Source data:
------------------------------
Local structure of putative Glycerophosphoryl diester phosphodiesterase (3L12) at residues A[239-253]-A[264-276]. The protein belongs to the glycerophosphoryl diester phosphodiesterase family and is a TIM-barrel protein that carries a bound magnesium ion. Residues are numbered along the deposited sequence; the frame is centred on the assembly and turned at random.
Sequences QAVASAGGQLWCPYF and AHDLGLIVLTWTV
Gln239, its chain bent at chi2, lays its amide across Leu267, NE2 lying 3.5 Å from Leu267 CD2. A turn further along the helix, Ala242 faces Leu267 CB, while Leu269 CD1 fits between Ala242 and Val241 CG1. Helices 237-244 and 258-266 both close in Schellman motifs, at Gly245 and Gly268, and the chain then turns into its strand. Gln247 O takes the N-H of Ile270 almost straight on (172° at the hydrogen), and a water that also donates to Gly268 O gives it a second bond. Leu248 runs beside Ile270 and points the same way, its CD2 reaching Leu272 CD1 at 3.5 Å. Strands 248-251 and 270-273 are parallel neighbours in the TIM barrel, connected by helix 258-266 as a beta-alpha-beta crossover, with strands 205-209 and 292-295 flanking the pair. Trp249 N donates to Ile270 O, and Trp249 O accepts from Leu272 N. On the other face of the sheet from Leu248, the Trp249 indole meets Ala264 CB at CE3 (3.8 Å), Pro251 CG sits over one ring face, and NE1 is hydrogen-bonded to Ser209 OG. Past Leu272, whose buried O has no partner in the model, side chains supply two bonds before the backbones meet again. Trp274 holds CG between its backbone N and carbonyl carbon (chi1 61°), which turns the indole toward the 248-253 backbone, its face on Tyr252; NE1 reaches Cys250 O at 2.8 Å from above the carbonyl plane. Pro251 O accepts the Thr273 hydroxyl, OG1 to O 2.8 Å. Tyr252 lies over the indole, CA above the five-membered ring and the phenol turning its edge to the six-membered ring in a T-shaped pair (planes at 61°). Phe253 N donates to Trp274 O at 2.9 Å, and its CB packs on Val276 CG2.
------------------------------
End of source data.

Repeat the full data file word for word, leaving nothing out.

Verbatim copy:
Local structure of putative Glycerophosphoryl diester phosphodiesterase (3L12) at residues A[239-253]-A[264-276]. The protein belongs to the glycerophosphoryl diester phosphodiesterase family and is a TIM-barrel protein that carries a bound magnesium ion. Residues are numbered along the deposited sequence; the frame is centred on the assembly and turned at random.
Sequences QAVASAGGQLWCPYF and AHDLGLIVLTWTV
Gln239, its chain bent at chi2, lays its amide across Leu267, NE2 lying 3.5 Å from Leu267 CD2. A turn further along the helix, Ala242 faces Leu267 CB, while Leu269 CD1 fits between Ala242 and Val241 CG1. Helices 237-244 and 258-266 both close in Schellman motifs, at Gly245 and Gly268, and the chain then turns into its strand. Gln247 O takes the N-H of Ile270 almost straight on (172° at the hydrogen), and a water that also donates to Gly268 O gives it a second bond. Leu248 runs beside Ile270 and points the same way, its CD2 reaching Leu272 CD1 at 3.5 Å. Strands 248-251 and 270-273 are parallel neighbours in the TIM barrel, connected by helix 258-266 as a beta-alpha-beta crossover, with strands 205-209 and 292-295 flanking the pair. Trp249 N donates to Ile270 O, and Trp249 O accepts from Leu272 N. On the other face of the sheet from Leu248, the Trp249 indole meets Ala264 CB at CE3 (3.8 Å), Pro251 CG sits over one ring face, and NE1 is hydrogen-bonded to Ser209 OG. Past Leu272, whose buried O has no partner in the model, side chains supply two bonds before the backbones meet again. Trp274 holds CG between its backbone N and carbonyl carbon (chi1 61°), which turns the indole toward the 248-253 backbone, its face on Tyr252; NE1 reaches Cys250 O at 2.8 Å from above the carbonyl plane. Pro251 O accepts the Thr273 hydroxyl, OG1 to O 2.8 Å. Tyr252 lies over the indole, CA above the five-membered ring and the phenol turning its edge to the six-membered ring in a T-shaped pair (planes at 61°). Phe253 N donates to Trp274 O at 2.9 Å, and its CB packs on Val276 CG2.